The Other World, by Richard Hawley (Short Story America)
Review by Margaret Evans, Editor
In the first story of his luminous new collection The Other World, Richard Hawley flawlessly sums up what you have always known – but didn’t know you knew – about the essence Christmas:
I cannot tell you where I got this picture, although it is a fixture in my Christmas memory. The impression is so cold and fresh that I could be there now. It is deep winter, and I am stopped still in a sloping field of cedar trees. It is late afternoon, and the sun is about to set. The sky is clear, and as I look out toward the horizon, the glass-blue overhead gives way to vivid rose and peach and shimmering gold as it meets the sinking sun on the horizon line. I am fascinated by the look of the snow resting on the branches of the cedars, how the snow holds rosy afternoon light, and all of it is saying “afterward,” as if beauty itself was explaining the end of beauty. . . Somehow the snow on the branches in the declining afternoon and the cedar boughs sparkling with lights and ornaments beyond my crib on that first Christmas morning form a single picture, and it is all Christmas, and it is forever about to begin and yet has always been over.
This is what Richard Hawley does best: He freezes those fleeting moments in everyday life – they’re more like nanoseconds, really – when ‘beginning’ and ‘end’ merge into ‘always,’ and we are blessed with the vision to see it. In simple but masterful prose, Hawley crystallizes those brief, occasional glimpses of eternity, allowing us to hold them and look at them and even feel them again. And what they feel like is all the joy and sorrow a heart can bear simultaneously, without bursting into smithereens.
Some of the stories in The Other World are funny, some exquisitely poignant. (Most, like life, are both.) And some are simply sublime from start to finish. The chapter entitled “The End of Baseball” is such perfection, I wanted to cut it out, wrap it up and give it to my husband for Christmas. (Have you ever noticed how some of the most gorgeous writing in the world is about baseball?) I use the term “chapter” interchangeably with “story,” because, though this book bills itself as a short story collection, I believe it’s actually a novel. Each story can certainly stand alone, but each one builds upon the one before it, and each is enriched by its wider context. I do not recommend skipping around. (On second thought, that might be fun if you enjoy movies like Memento and Inception.)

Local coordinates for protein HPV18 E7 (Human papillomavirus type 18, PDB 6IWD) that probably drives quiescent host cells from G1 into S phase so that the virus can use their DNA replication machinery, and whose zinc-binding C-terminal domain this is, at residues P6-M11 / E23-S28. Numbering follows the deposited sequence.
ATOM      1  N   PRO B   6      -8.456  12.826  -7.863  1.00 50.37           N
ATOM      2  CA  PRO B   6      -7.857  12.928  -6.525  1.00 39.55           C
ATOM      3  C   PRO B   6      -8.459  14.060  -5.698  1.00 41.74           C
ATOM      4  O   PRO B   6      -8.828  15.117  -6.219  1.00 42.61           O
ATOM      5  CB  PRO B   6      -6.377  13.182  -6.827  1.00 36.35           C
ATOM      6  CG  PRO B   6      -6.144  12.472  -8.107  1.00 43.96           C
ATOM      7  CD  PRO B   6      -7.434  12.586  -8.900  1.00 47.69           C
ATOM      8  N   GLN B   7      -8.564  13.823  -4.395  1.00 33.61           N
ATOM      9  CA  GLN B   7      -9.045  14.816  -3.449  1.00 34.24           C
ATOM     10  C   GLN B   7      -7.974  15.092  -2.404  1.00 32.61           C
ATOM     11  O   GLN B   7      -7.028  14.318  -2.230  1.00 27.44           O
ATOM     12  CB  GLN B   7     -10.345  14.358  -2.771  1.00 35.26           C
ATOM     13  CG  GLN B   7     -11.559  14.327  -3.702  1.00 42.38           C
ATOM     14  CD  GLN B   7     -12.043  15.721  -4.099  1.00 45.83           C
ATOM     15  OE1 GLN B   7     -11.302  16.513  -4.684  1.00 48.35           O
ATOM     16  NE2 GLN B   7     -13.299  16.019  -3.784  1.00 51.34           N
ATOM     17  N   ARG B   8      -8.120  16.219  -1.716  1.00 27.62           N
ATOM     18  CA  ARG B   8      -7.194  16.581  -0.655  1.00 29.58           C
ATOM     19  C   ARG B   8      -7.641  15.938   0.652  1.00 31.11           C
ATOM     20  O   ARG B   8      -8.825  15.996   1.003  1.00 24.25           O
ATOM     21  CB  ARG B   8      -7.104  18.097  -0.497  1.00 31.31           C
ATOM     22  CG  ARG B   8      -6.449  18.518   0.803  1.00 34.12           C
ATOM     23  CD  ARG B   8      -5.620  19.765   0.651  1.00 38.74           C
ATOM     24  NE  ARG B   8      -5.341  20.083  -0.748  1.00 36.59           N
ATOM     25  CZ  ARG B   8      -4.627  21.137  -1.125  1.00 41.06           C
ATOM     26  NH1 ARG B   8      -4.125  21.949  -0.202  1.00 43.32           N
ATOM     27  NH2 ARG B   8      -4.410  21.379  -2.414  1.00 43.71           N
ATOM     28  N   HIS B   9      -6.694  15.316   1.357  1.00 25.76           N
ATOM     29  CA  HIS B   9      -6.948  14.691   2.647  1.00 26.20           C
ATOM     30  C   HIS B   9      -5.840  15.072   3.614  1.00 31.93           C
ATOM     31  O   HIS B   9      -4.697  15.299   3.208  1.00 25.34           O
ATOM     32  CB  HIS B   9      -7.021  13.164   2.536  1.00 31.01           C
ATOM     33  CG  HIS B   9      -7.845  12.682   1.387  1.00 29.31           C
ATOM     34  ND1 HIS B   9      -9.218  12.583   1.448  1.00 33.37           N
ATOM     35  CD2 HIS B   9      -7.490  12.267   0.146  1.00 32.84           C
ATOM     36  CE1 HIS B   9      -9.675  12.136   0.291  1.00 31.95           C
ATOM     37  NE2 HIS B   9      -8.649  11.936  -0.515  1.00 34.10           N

Hawley’s narrator/protagonist Jonathan Force evolves from story to story – from little boy to high school graduate – through a pretty typical 1950s American childhood, with all of childhood’s requisite humiliations and triumphs. But unlike most kids, young Jonathan Force is a budding writer, which means he’s growing ever more adept at being both in his life and outside of it, observing. (He can even observe himself observing.) And young Jonathan is always on the lookout for passageways to what he calls “the other world” – that sacred, invisible realm accessed and sanctified by the creative imagination.
As a child, Jonathan is a regular visitor to this ethereal realm, but as he grows older, he finds his access growing ever more limited. Eventually, he can’t seem to get there at all, and he throws himself headlong into the busy-ness of the “here and now” in an effort to dull the pain of his banishment. As camping, climbing trees and exploring tunnels give way to academic challenge, social anxiety and “the sex feeling,” Jonathan Force learns to cope with dark forces – a difficult father, a troubled sister, a controlling girlfriend – and is ultimately surprised by his own success. But he never stops longing for the other world.